Fig a is the schematic diagram of DEG: an ITO glass slide is coated with a thin film of PTFE and an aluminium electrode is put on top of it. Drops of water act as the gate of the transistor and complete the circuit when they hit the surface of the glass. Fig b is the optical image showing four parallel DEG devices fabricated on the glass substrate.
A research team led by scientists from City University of Hong Kong (CityU) has recently developed a new form of droplet-based electricity generator (DEG).
It features a field-effect transistor (FET)-like structure that allows for high energy-conversion efficiency, and its instantaneous power density is increased by thousands of times compared to its counterparts without FET-like structure.
This groundbreaking achievement can help to advance scientific research into water energy generation and tackle the energy crisis.
The research was led by Professor Wang Zuankai from CityU’s Department of Mechanical Engineering; Professor Zeng Xiaocheng from the University of Nebraska-Lincoln, US; and Professor Wang Zhonglin, Founding Director and Chief Scientist at the Beijing Institute of Nanoenergy and Nanosystems of Chinese Academy of Sciences.
Their findings were published in the latest issue of the highly prestigious scientific journal Nature under the title “A droplet-based electricity generator with high instantaneous power density”.
A conventional droplet energy generator based on the triboelectric effect can generate electricity induced by contact electrification and electrostatic induction when a droplet hits a surface. However, the amount of charge generated on the surface is limited by the interfacial effect, and as a result, the energy conversion efficiency is quite low.
In order to improve the conversion efficiency, the research team has spent two years developing the DEG. Its instantaneous power density can reach up to 50.1 W/m2, thousands of times higher than similar devices without the use of the FET-like design. The energy conversion efficiency is also markedly higher.
Professor Wang pointed out that there are two crucial factors for the invention. First, the team found that the continuous droplets impinging on PTFE, an electret material with a quasi-permanent electric charge, provides a new route for the accumulation and storage of high-density surface charges. They found that when water droplets continuously hit the surface of PTFE, the surface charge generated will accumulate and gradually reach saturation. This new discovery has helped to overcome the bottleneck of the low-charge density encountered in previous work.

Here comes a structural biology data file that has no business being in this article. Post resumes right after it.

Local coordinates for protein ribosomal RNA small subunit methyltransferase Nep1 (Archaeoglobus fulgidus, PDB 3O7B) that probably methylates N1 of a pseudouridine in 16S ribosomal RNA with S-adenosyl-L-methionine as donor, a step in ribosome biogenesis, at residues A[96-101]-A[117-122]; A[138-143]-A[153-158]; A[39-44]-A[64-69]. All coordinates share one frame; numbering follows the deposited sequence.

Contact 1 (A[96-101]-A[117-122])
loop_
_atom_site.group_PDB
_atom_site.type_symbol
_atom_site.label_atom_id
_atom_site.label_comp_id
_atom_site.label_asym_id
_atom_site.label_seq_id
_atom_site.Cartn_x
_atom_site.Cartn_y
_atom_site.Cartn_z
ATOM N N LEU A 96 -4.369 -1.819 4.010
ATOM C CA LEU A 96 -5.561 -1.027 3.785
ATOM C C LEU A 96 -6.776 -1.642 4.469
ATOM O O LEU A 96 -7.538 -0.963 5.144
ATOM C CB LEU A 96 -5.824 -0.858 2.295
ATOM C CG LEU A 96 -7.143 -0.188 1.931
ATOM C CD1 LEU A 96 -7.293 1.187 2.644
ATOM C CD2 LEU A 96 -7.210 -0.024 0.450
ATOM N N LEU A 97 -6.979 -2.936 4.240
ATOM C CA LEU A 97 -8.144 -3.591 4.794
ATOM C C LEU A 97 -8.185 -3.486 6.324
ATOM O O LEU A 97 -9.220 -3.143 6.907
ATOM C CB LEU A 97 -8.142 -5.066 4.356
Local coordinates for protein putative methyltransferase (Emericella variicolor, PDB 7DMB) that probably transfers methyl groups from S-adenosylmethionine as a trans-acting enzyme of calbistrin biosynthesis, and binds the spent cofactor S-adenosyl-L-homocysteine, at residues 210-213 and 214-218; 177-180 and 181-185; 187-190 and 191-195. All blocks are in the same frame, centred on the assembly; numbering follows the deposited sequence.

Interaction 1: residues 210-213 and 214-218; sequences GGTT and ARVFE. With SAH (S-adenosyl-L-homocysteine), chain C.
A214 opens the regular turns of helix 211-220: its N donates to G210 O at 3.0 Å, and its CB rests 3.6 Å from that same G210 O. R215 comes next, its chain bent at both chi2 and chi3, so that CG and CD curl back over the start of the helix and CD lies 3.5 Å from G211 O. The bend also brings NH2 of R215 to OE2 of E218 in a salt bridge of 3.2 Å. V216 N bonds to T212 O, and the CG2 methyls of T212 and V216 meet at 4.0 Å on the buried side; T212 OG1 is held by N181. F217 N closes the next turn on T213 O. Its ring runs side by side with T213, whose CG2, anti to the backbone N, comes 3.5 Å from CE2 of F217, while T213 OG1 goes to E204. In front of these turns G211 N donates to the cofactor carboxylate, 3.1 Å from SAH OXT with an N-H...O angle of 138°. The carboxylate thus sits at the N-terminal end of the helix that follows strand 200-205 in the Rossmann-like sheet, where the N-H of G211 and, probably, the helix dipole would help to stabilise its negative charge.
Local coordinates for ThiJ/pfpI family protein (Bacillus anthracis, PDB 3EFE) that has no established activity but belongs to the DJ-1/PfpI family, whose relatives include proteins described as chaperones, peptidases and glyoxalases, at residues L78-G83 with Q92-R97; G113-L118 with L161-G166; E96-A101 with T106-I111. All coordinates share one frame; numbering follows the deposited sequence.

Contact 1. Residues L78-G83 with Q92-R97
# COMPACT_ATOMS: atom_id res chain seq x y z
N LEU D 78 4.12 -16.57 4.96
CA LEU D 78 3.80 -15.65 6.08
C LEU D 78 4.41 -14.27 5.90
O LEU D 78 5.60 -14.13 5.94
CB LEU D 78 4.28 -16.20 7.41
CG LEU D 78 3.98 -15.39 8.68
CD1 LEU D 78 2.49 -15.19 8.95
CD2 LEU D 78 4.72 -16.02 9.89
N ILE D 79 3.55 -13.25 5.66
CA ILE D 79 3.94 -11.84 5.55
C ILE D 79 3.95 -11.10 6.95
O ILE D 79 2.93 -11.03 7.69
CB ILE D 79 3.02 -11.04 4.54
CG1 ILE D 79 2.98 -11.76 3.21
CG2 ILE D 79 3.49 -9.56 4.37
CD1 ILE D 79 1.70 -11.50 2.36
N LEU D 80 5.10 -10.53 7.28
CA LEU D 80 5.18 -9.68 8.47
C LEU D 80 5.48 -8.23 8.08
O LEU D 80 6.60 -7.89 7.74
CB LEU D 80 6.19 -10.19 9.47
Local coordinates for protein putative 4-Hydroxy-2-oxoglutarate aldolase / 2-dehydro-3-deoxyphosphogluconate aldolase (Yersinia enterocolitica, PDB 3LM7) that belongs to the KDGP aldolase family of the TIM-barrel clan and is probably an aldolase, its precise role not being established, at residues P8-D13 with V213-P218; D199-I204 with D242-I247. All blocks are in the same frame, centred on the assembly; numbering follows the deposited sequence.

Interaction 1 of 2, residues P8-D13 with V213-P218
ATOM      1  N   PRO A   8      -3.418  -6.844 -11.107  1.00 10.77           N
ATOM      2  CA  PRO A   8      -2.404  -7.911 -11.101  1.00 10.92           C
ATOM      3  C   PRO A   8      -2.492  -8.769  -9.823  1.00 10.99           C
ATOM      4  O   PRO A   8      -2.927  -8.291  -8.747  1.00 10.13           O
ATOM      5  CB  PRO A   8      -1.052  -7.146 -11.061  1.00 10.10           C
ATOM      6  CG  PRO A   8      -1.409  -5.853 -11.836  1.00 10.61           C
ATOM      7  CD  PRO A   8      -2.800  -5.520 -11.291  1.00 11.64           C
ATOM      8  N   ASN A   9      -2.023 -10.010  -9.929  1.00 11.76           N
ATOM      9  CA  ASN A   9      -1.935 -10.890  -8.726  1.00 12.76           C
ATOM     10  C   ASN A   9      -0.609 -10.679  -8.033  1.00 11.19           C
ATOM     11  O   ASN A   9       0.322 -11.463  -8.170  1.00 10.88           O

Research shows that a drop of water released from a height of 15cm can generate a voltage of over 140V, which can light up 100 small LED lights.
Another key feature is a unique set of structures similar to the FET that won the Nobel Prize in Physics in 1956 and has become the basic building block for modern electronic devices. The device consists of an aluminium electrode and an indium tin oxide (ITO) electrode with a film of PTFE deposited on it. The PTFE/ITO electrode is responsible for the charge generation, storage, and induction. When a falling water droplet hits and spreads on the PTFE/ITO surface, it naturally “bridges” the aluminium electrode and the PTFE/ITO electrode, translating the original system into a closed-loop electric circuit.
With this special design, a high density of surface charge can be accumulated on the PTFE through continuous droplet impinging. Meanwhile, when the spreading water connects the two electrodes, all the stored charges on the PTFE can be fully released for the generation of electric current. As a result, both the instantaneous power density and energy conversion efficiency are much higher.
“Our research shows that a drop of 100 microlitres [1 microlitre = one-millionth litre] of water released from a height of 15 cm can generate a voltage of over 140V, and the power generated can light up 100 small LED lights,” said Professor Wang.
Professor Wang said he hoped that the outcome of this research would help to harvest water energy to respond to the global problem of renewable energy shortage. He believed that in the long run, the new design could be applied and installed on different surfaces, where liquid is in contact with a solid, to fully utilise the low-frequency kinetic energy in water. This can range from the hull surface of a ferry to the surface of umbrellas or even inside water bottles.
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